If you ever owned any type of Boss pedal, you know that they are made to last. Their stomp pedal design has become such a classic in the world of guitar gear and for a good reason.
It just works, and its durability has been tested out through the decades, basically since the 70s.
Boss TU-3 is basically a tuner packed into that timeless design, that is proven to be durable and can withstand almost any amount of violence. And you really do need that in a pedal tuner, because you’re gonna end up stomping on that thing with your foot, and you don’t want something to break.
Battery Life Sucks
One thing that sucks about this tuner is that you just won’t have a good time if you plan to use it with a battery. For some reason, and I went over this in my full review of the TU-3, the battery drains even when the tuner is off and the cable is plugged in. I don’t know whether this is just a physics thing, but in any case, it’s a horrible flaw in my opinion.
So, if you’re getting a TU-3, or any pedal tuner for that matter, always use it with a power adapter. Or better yet, buy one of those pedalboard power supply banks, and power it through that.
The Display is Made to Be Visible in Any Scenario
One of the main reasons why I recommend this tuner is the display and the way it conveys information to the player.
Many guitar tuners nowadays have digital LCD displays, which sometimes are just not good enough – especially in direct sunlight.
Boss solved that problem by having a separate way for the guitarist to see how far off they are from being in tune. Above the normal LCD display, they added a bunch of LEDswhich all light up separately, and are very easy to see even in worst-case scenarios.
Also, the tuner has a high-contrast mode, which in my opinion, should always be on.
There’s really not too much to talk about when it comes to the Boss TU-3. This tuner is simple, reliable, classic, and will not let you down.
It’s been used by the pros for a reason, and if you see yourself as a type of guitar player who likes playing standing up, you often practice with the band and play live, I don’t see what else you would want from a guitar tuner.
Just because two of my top guitar tuners are both premium, relatively highly-priced tuners, I decided to search for a tuner that would be good for someone on a budget.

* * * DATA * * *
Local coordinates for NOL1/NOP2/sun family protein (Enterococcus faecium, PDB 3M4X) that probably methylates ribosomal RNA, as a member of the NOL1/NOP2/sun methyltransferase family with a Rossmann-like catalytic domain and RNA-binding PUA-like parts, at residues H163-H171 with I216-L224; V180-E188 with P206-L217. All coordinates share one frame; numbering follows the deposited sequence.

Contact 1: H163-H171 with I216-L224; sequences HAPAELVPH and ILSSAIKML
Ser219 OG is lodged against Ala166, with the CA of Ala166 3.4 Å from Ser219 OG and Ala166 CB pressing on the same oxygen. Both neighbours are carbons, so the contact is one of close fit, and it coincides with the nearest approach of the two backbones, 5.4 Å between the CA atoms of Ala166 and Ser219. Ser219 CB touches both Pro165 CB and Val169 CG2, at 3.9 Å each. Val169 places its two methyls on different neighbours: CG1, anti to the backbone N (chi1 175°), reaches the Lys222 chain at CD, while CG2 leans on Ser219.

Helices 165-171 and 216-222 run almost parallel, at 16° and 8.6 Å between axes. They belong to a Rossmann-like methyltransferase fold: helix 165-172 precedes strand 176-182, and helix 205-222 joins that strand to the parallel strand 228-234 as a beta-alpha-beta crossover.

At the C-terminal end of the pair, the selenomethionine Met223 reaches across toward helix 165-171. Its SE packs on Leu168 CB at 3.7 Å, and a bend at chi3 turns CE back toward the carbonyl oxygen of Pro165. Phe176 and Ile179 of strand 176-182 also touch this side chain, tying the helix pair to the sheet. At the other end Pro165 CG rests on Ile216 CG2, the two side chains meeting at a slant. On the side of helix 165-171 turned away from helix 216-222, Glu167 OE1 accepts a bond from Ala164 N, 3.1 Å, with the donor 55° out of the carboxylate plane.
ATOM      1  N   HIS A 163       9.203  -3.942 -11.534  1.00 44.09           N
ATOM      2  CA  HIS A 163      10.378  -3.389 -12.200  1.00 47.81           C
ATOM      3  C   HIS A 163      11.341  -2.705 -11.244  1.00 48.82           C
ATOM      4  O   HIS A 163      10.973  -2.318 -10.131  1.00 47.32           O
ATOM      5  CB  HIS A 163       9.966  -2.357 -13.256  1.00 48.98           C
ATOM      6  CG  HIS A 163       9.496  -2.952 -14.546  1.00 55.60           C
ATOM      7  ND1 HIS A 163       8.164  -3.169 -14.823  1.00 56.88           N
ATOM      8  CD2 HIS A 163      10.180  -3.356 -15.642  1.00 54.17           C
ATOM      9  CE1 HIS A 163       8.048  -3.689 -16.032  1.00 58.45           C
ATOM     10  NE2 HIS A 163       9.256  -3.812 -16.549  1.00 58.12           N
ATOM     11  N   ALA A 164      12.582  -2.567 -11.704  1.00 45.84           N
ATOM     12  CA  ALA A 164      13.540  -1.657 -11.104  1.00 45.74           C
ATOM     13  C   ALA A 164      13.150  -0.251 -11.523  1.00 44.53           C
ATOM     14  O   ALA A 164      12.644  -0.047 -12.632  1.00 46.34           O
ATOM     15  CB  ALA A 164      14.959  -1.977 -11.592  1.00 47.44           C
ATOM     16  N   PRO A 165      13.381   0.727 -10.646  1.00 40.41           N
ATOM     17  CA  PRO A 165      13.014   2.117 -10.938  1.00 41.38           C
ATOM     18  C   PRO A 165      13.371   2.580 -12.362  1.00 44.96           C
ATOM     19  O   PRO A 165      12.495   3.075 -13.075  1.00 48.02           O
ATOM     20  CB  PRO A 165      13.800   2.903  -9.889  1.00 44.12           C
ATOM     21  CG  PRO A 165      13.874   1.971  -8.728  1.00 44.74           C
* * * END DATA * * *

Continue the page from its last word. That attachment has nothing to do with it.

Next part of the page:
Nowadays, there are a lot of those on the market, and it’s hard to tell which are crap, and which are good. After using the Snark ST-8 for around 3 years now, I think I found the perfect one.
Perfect Balance Between Quality and Cost
Snark SN-8 is made of plastic, and while it doesn’t project the same type of build quality as the Peterson StroboClip HD, it’s actually not that bad. Especially at this price point.
The design is very simple and pleasing, and I was surprised to learn that the tuner is bigger in size than the Peterson.
The Display Is Good (But Far From Perfect)
The display on the Snark ST-8 looks amazing, as long as you’re not viewing it under direct sunlight.
If you look at the image above, you’ll see that while on the Peterson you can see the note and the strobe pattern, on the Snark it becomes very hard to tell what’s going on.
It looks better on camera than it does in real life, because you always have to chase the perfect angle with your eyes to be able to see what’s going on on the display.
The Tuner is Highly Adjustable
One thing that Snark does right, and perhaps even better than Peterson, is how they designed the mechanism by which you adjust the “head” of the tuner.
As you can see in the photo above, both ends of the middle part have these balls which can rotate 360 degrees. This means that you adjust the tuner however you like It, practically with no limitations.
Using the Tuner is Simple and Convenient
Ever since I bought this tuner, which was around three years ago, it’s been sitting on the headstock of my classical Joan Cashimira guitar. I never take it off, and I replaced the battery only once.
What I want to say by that is that the Snark ST-8 is just so easy to use, and it doesn’t get in your way. You pick up your guitar, you notice a string or two are out of tune, you turn on the tuner, and within seconds you’re good to go.
It Has a Metronome (and it Sucks)
Snark ST-8 comes with a built-in metronome. As I explained in my full review of the Snark, this feature is in my opinion just a gimmick. This so-called metronome works by showing you a heart icon on the display, and the way you keep time is by looking at the heart, which is blinking at the set tempo.